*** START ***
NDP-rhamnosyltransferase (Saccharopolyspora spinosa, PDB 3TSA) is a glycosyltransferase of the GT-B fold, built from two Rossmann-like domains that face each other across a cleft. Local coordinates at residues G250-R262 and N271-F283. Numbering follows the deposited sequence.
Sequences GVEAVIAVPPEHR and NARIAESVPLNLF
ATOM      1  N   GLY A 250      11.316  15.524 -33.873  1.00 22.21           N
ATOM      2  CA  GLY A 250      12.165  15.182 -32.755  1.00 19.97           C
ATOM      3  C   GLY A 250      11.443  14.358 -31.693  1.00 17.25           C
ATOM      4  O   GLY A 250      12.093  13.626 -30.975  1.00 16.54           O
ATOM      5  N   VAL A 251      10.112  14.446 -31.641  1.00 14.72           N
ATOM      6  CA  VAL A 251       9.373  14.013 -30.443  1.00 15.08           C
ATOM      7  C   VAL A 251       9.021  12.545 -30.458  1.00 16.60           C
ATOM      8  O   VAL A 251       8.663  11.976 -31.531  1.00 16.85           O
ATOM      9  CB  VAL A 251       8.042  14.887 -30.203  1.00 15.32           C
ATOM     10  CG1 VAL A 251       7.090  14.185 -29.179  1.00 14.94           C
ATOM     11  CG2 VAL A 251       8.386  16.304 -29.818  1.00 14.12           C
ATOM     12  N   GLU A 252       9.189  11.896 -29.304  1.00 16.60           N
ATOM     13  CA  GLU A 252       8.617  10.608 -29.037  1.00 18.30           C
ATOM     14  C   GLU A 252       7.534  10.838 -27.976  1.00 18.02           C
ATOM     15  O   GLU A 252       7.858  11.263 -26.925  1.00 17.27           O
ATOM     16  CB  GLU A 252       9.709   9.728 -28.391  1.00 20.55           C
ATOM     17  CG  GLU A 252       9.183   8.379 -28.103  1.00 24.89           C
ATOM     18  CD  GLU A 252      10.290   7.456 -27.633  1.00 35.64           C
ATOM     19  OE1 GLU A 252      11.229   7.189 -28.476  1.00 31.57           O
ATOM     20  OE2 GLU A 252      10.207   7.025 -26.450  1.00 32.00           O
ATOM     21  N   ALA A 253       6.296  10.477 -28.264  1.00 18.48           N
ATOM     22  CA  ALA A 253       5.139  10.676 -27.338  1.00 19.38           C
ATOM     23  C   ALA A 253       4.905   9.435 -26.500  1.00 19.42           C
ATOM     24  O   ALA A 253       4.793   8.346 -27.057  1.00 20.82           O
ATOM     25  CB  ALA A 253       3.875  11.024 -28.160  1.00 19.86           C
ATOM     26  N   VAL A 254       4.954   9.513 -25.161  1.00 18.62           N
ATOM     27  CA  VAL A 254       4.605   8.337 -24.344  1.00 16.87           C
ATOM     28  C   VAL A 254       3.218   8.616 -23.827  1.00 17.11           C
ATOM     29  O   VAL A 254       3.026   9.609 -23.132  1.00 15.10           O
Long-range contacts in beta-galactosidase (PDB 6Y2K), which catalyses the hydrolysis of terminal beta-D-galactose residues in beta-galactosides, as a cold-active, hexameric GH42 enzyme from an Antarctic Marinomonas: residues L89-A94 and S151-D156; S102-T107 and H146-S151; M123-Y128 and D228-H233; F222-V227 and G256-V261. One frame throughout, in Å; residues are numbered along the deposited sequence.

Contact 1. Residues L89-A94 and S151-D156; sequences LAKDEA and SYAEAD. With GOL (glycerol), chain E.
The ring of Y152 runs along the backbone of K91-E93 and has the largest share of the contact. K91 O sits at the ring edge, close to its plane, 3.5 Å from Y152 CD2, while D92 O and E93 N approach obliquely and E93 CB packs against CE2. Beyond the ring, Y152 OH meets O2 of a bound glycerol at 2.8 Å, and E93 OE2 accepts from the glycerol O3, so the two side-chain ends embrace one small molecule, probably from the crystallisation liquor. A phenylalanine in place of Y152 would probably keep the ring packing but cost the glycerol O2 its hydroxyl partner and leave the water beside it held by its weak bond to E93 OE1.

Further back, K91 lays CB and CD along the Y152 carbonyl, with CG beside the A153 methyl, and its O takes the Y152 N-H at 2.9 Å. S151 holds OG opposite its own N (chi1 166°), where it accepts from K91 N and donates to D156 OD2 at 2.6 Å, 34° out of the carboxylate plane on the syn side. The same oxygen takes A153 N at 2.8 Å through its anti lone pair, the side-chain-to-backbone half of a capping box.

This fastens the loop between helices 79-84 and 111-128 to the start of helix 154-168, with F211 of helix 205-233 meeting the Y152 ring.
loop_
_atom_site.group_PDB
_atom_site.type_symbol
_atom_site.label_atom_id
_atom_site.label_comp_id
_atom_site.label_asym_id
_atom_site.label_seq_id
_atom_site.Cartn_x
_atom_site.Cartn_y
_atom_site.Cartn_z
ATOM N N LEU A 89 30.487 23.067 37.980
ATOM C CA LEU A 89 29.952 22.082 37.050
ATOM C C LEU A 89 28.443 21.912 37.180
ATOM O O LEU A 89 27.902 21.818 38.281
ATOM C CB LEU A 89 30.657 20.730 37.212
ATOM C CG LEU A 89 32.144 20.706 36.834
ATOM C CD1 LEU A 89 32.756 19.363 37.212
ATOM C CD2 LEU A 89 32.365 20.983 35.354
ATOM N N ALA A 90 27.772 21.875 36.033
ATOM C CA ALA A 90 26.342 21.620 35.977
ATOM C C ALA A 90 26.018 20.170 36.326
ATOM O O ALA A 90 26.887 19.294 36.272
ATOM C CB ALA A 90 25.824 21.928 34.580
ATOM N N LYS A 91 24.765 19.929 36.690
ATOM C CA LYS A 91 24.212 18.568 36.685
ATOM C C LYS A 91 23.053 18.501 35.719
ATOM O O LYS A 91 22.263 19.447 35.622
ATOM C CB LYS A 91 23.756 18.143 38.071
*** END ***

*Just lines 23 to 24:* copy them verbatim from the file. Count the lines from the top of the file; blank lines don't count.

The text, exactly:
ATOM     21  N   ALA A 253       6.296  10.477 -28.264  1.00 18.48           N
ATOM     22  CA  ALA A 253       5.139  10.676 -27.338  1.00 19.38           C